2

    3

    4L

    6

    7

    8

    9

    10

    11

    12

    Buifding-type faCtOr &

    Dynamic pressure g= [in Pa)

    Valves of dwection factor S,j

    Factor .%,for standard methud

    ExcemaA pressure cucfficients Cw for verticaI walk

    Frictional drag coefficients

    External pressure Cw coefficients for walls of circulm-plan buildhrgs

    Extemaf pressure ceefficienta Cw for flat roofs of buiIdings

    External presarrc coefficients Cw for monOpirch mOfs Of buildin@

    External pressure coefficients C& for duopitch roofs of build@sExternal pressure coefficients Cw for hipped roofs of buildings

    Reduction factor for multi-bay roofs

    7

    9

    17

    20

    21

    25

    25

    26

    31

    31

    32

    35

    i

  • Dcr 0.s33 : - z : 1330

    Page

    13 Net pressure coefficients CP for free-standing monopitch canopy roofs 36

    14 Net pre~um coefficients CP for free-standing duopitch canopy roofs

    15 Reduction factors for free-standing multi-bay camopy roofs

    16 Internal pressure coefficients CPi for enclosed build@s

    17 Internal pressure coefficients Cpi for buildings with dominantopmings

    HI Internal pressure coefficients Cpi for open-sided buildings

    19 Internal pressure coefficients Cpi for open-tOpped vertical ~lindem

    20 Net pressure coefficients CP for long elements

    21 Net pressure coefficients CP for free-standing W*

    22 Factom .SCind $

    23 A@stment factors Ic and Tt for sites in town terrain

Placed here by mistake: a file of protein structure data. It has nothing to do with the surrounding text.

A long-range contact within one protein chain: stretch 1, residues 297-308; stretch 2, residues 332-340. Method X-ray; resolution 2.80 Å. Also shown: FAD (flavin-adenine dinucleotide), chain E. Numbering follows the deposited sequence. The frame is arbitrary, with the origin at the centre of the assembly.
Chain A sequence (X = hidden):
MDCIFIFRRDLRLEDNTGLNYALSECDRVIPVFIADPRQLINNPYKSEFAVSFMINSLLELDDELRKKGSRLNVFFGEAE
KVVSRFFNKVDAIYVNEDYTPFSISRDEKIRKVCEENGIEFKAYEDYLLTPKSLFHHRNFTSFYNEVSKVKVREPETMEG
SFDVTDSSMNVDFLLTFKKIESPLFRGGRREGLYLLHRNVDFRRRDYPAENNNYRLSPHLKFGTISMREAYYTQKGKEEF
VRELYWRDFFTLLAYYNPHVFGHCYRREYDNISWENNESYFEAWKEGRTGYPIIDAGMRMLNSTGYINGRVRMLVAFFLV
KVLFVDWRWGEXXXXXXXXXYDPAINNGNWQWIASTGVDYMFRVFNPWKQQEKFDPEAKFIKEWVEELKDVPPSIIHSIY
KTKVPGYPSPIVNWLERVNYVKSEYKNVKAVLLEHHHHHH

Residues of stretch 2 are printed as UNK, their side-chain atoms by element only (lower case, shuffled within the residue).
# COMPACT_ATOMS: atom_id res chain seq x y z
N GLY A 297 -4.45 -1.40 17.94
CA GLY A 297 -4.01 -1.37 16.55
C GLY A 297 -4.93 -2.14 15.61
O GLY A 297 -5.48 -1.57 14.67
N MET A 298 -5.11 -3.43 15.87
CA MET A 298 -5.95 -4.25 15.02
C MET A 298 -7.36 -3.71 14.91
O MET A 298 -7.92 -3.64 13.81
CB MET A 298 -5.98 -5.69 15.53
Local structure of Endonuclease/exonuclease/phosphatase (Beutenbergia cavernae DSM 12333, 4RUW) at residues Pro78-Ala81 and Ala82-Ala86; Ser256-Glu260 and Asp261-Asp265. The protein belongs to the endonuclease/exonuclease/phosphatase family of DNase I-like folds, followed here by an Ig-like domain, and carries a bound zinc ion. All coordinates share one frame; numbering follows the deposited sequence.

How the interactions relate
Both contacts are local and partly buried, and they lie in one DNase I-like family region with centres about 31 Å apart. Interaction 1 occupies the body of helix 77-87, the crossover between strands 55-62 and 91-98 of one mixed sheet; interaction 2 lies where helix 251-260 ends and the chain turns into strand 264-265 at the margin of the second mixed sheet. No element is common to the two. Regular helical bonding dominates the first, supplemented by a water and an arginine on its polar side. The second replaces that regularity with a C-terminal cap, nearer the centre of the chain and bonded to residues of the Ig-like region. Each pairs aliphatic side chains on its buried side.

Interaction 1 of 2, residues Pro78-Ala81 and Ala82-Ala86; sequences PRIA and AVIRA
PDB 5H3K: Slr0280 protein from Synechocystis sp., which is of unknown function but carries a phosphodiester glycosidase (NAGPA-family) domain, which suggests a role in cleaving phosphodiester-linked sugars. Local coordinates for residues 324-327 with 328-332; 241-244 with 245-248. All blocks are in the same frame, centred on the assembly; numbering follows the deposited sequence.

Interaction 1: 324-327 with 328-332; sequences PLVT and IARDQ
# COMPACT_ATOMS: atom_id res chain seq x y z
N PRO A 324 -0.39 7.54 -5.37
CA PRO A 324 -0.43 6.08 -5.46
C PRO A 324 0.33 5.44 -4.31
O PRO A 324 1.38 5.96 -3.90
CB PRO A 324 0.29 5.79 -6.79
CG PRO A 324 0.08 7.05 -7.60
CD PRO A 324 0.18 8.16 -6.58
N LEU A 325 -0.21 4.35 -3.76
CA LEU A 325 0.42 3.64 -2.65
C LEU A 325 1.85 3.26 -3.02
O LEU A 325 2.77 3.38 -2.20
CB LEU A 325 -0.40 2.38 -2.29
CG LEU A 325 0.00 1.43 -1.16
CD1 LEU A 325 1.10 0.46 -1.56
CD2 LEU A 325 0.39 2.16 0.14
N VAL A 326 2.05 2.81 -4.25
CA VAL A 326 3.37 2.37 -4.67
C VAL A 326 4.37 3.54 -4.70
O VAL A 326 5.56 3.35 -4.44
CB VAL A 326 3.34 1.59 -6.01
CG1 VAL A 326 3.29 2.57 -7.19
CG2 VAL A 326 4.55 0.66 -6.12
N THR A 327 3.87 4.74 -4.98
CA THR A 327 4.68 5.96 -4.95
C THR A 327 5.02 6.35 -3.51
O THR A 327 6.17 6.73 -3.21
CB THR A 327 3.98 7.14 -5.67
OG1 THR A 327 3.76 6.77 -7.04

24 Gust peak factor gt

    25 Values of L, and .Sh

    26 External pressure coefficients Cp, for vertical walls ofrectangular-plan buildings

    27 Reduction factom for zone A on verticaf walls of polygon&planbuildings

    28 External pressure coefficients CP, for vertical gable w~k adjacent tOnon-vertical walls and roofs

    29 External pressure coefficients Cw for windward-facing nOn-vefiicalwalls

    30 ExtemaJ pressure coefficients Cw for flat roofs with sharp eaves

    31 Reduction factor for zones A to D, H to J and Q to S of flat roofswith parapets

    32 External pressure coefficients Cm for flat roofs with curved eaves

    33 External pressure coefficients Cw for flat roofs with mansard eaves

    34 External pressure coefficients CP, for pitched roof zones A to J

    35 Extemaf pressure coefficients CR for pitched roof zOnes K tO S

    36 External pressure coefficients Cw for additional zones T to Y ofhipped roofs

    37 Intemaf pressure coefficients Cpj for open-sided buildings

    D. 1 Values of seasonal factor

    Figures

    1 Flowchart illustrating outline procedure 4

    2 Basic deftitions of building dimensions 6

    3 Dynamic augmentation factor C, 8

    4 Size effect factor Ca of standard method 11

    5 Definition of diagonal of loaded areas 12

    6 Basic wind speed Vb (in rds) 137 Definition of significant topography 14

    8 Definition of topographic dimensions 15

    9 lbpogmphic location factors for hills and ridges 16

    10 f@ographic kxation factors for cliffs and escarpments 17

    11 Division of buildings by parts for lateral loads 19

    12 Key to wall pressure data 21

    13 Typical examples of buildhygs with m-entrant comers and recessedbays 22

    37

    37